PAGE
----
Failed asylum seekers are still being denied healthcare, including maternity services, despite a recent court case upholding their rights, a parliamentary committee heard last week.
Charities, researchers and doctors told a conference of the joint committee on human rights that the Department of Health had failed to communicate adequately the entitlement to free care, leading to treatment being denied or questioned for people with serious health problems including brain tumours and HIV.
In April 2004, the Department of Health changed its regulations to remove failed asylum-seekers’ right to free hospital care, apart from for emergency care and sexually transmitted and certain infectious diseases, excluding ongoing treatment for HIV/Aids.
However, in April this year, the High Court ruled that thousands of failed asylum seekers who cannot return to their home countries are entitled to free treatment through the NHS.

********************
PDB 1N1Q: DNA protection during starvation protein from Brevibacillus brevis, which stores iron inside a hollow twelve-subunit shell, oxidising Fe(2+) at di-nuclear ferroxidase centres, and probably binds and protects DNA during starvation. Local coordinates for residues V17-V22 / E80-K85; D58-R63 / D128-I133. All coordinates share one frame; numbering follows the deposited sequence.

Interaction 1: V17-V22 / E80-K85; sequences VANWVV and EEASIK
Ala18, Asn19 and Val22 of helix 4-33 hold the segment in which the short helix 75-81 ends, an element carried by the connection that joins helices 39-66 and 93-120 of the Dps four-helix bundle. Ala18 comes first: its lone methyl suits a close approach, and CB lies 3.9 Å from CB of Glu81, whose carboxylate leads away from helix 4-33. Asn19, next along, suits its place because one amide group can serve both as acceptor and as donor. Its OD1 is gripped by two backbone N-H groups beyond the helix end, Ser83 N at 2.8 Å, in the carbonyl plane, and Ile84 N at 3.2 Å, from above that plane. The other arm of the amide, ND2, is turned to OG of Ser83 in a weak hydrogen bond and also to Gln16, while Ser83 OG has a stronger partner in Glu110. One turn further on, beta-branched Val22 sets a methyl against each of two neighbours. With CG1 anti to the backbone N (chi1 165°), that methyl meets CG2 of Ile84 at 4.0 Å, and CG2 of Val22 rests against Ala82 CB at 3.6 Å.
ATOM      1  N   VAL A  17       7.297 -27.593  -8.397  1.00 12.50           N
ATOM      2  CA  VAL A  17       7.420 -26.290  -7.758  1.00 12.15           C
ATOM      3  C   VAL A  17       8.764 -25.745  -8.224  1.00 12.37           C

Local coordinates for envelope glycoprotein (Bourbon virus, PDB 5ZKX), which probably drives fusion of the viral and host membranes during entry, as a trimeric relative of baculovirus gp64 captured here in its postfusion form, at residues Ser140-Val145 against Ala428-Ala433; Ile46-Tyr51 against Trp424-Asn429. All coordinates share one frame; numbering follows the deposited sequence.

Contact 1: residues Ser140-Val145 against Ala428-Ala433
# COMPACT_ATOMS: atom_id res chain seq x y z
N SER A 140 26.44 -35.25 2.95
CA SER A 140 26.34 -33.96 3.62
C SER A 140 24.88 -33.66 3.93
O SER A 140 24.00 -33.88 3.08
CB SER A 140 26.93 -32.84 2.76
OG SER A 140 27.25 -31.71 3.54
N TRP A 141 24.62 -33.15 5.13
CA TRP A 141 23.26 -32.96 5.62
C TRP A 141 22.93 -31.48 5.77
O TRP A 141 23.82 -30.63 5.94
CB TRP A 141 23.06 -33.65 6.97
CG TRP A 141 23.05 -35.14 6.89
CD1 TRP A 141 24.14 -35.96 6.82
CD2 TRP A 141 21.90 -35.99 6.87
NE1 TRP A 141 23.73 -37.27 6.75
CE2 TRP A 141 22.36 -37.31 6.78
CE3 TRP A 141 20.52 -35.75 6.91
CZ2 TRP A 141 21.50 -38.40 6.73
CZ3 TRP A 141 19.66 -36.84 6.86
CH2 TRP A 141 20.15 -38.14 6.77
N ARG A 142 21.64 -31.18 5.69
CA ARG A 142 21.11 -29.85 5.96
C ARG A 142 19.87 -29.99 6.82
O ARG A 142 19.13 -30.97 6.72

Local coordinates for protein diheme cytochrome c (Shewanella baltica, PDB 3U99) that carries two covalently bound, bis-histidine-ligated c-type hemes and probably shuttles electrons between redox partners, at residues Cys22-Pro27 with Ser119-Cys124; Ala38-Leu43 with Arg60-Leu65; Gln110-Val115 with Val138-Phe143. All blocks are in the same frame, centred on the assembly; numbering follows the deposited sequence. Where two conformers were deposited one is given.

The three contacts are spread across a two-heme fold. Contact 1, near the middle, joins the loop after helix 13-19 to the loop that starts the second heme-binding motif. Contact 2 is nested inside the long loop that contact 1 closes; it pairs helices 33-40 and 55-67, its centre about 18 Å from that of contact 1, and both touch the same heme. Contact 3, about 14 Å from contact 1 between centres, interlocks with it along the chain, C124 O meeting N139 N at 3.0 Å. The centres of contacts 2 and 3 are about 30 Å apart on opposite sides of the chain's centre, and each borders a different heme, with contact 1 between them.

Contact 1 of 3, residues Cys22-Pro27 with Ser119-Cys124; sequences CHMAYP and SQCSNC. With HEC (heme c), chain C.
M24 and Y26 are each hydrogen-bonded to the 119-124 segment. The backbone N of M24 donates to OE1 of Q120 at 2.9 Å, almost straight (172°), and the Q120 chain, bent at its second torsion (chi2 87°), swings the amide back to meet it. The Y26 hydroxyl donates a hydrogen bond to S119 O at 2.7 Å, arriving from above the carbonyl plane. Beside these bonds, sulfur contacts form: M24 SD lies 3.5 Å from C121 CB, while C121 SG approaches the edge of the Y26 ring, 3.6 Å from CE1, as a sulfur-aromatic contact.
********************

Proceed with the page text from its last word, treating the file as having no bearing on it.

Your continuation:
Dr Angela Burnett, from the Medical Foundation for the Care of Victims of Torture, said there was huge confusion about entitlement to free care and called for the DH to issue clear guidance. She said “a much more vigorous approach” to communicating the court’s decision was required.
Dr Jane Anderson, an HIV specialist from Homerton University Hospital NHS Foundation Trust, told the committee HIV should be reclassified as an infectious disease, so everyone received treatment.
Georgie Kane from Medecins du Monde UK, which has an east London clinic that has worked with thousands of migrants, said lots of pregnant women are still being refused maternity care, partly because the majority are not registered with a GP, and partly because of prejudice from hospital officials.
The issues raised at the conference will be submitted by the committee as a formal response to the DH and Home Office review.